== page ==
In these programs, initial screening of compounds with potential antiepileptic properties was mainly based on two acute in vivo seizure models: the maximal electroshock (MES) and the pentylenetetrazole model (PTZ). In the MES model introduced by Putnam and Merritt (1937), seizures are induced electrically by extracranial or corneal stimulation; MES-induced seizures are mainly sensitive to sodium channel blockers like carbamazepine or lamotrigine (Barton et al., 2001). The PTZ model, on the contrary, induces seizures chemically by blockade of GABA-A receptors (Löscher, 2011). Consequently, PTZ-induced seizures are rather sensitive to drugs acting on GABA-A receptors such as valproate or benzodiazepines (Everett and Richards, 1944; Barton et al., 2001). Although both models act in a complementary fashion, their combined ability to detect novel AEDs still has its weaknesses. This is best exemplified by levetiracetam, an AED introduced at the beginning of 21st century and widely used in clinical practice to date. Levetiracetam failed to be effective against seizures in both the MES and the PTZ models, but was effective against psychomotor seizures induced by 6 Hz corneal stimulation, another electrical model of acute seizures (Brown et al., 1953; Barton et al., 2001). Another important limitation is that in vivo models of acute seizures are implemented in naive brains which does not reflect the clinical setting in patients with chronic epilepsy characterized by and defined as an “enduring predisposition to generate epileptic seizures” (Fisher et al., 2014). Therefore in a second step, chronic epilepsy models, e.g., based on chemically induced status epilepticus by kainic acid or pilocarpine, and subsequent development of spontaneous recurrent seizures, are employed to evaluate the antiepileptic potential of novel substances such as levetiracetam and lacosamide (Glien et al., 2002; Behr et al., 2015; Klein et al., 2015; West et al., 2018).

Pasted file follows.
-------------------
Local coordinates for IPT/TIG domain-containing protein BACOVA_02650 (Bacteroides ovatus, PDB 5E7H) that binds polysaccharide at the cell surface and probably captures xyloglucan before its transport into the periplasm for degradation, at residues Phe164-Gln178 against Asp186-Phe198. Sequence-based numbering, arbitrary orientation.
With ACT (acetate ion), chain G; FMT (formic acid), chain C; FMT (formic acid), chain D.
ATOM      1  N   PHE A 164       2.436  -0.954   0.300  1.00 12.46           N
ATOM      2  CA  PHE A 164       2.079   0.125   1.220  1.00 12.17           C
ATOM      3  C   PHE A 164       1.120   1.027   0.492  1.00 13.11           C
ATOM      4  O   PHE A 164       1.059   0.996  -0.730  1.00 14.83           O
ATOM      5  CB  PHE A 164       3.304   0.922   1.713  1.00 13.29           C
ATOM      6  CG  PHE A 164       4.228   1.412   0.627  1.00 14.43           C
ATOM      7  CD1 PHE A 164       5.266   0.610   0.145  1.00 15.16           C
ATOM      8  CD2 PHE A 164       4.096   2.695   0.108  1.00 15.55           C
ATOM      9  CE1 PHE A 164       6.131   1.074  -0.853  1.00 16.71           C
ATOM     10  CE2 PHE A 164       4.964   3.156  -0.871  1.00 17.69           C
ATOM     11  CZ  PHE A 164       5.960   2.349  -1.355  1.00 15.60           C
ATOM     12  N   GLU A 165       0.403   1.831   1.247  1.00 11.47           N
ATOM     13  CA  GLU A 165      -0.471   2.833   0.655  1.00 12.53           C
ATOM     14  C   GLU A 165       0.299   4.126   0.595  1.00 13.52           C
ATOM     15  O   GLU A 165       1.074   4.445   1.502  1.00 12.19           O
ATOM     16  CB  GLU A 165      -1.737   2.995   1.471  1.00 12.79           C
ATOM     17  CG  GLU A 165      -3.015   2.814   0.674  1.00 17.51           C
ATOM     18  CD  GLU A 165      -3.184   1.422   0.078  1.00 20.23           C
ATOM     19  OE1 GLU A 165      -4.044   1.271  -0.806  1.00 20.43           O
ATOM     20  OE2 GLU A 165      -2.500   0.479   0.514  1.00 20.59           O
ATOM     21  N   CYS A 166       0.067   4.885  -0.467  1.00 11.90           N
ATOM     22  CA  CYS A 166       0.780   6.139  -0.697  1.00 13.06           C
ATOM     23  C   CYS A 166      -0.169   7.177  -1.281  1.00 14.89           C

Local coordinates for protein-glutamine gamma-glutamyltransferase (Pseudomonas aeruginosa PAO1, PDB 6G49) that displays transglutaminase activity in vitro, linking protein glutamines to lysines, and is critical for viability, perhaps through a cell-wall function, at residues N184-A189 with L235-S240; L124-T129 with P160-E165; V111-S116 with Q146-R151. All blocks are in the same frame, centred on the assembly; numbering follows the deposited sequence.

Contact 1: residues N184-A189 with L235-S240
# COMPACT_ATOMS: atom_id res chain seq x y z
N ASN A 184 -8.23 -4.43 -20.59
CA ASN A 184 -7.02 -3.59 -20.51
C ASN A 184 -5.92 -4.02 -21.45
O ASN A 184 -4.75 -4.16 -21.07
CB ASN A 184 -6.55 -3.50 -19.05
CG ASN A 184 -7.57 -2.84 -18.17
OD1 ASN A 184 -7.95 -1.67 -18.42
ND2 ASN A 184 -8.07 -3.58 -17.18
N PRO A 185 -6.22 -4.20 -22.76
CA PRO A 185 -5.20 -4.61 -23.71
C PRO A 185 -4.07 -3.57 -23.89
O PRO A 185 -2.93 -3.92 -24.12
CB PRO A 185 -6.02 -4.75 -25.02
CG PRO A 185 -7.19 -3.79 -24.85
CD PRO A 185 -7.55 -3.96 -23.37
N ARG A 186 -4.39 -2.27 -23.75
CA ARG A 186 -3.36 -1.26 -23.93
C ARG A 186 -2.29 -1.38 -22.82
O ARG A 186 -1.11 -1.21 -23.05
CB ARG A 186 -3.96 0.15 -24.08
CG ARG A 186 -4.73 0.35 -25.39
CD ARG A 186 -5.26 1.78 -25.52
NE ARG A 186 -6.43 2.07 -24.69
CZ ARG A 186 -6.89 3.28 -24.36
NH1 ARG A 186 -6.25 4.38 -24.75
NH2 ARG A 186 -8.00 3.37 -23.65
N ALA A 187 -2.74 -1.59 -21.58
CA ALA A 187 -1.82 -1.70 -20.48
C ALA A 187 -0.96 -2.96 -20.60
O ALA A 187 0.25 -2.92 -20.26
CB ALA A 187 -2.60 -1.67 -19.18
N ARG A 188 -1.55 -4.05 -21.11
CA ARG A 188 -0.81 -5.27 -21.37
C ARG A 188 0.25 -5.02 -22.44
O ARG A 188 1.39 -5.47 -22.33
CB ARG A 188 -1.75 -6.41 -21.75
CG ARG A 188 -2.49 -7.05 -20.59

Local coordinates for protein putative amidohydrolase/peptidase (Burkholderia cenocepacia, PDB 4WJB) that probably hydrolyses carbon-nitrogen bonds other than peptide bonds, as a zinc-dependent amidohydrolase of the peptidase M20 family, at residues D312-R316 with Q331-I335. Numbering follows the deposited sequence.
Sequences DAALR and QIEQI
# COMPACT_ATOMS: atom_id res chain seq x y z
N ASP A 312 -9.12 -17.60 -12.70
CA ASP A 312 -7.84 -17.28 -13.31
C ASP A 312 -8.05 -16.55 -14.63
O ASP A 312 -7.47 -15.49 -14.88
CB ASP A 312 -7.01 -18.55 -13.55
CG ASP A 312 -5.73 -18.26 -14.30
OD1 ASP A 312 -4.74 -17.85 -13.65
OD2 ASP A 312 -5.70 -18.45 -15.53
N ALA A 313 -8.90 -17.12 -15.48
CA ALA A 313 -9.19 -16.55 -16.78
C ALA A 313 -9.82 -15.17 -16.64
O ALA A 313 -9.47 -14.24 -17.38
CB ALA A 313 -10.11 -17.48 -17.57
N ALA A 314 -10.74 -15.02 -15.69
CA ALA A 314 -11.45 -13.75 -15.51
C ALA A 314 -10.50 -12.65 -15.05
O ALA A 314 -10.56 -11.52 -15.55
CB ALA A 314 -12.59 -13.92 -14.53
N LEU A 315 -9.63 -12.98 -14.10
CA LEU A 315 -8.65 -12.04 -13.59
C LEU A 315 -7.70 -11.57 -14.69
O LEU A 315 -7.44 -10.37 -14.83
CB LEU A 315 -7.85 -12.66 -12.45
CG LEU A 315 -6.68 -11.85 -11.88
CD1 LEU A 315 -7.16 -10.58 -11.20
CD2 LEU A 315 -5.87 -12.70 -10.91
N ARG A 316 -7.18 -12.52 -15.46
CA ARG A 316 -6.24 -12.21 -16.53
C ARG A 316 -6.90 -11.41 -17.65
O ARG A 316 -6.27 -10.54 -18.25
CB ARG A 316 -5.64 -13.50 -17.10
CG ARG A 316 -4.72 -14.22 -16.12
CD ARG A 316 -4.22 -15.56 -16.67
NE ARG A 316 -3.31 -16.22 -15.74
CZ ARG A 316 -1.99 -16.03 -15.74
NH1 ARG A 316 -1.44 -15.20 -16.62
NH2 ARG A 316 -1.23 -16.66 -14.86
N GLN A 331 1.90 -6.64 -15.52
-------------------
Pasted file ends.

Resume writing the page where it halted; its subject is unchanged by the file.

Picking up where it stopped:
In summary, the use of multiple and complementary seizure models seems to be paramount for detection of novel AEDs. However, combining several in vivo models comes with the cost of high number of used animals, and, specifically in case of chronic models, increased animal suffering. This stands in contrast to the 3R principle (reduce, refine, replace) for more ethical use of animals in testing (Russel and Burch, 1959).
In vitro models offer the advantage of avoiding animal suffering and of performing several experiments on brain slices from one animal at the same time point. In case of acute seizure models in vitro, a plethora of different models has been in use to induce seizure-like events (SLEs), including electrical stimulation (Stasheff et al., 1985, 1989), alteration of the extracellular ion composition (Yaari et al., 1983; Konnerth et al., 1986; Mody et al., 1987; Agopyan and Avoli, 1988; Albrecht et al., 1989; Tancredi et al., 1990), and finally pharmacological intervention (Voskuyl and Albus, 1985; Chesnut and Swann, 1988). Some in vitro models were postulated to reflect pharmacoresistance as epileptiform activity in these specific models was not responsive toward standard antiepileptic treatment (Brückner et al., 1999; Albus et al., 2008).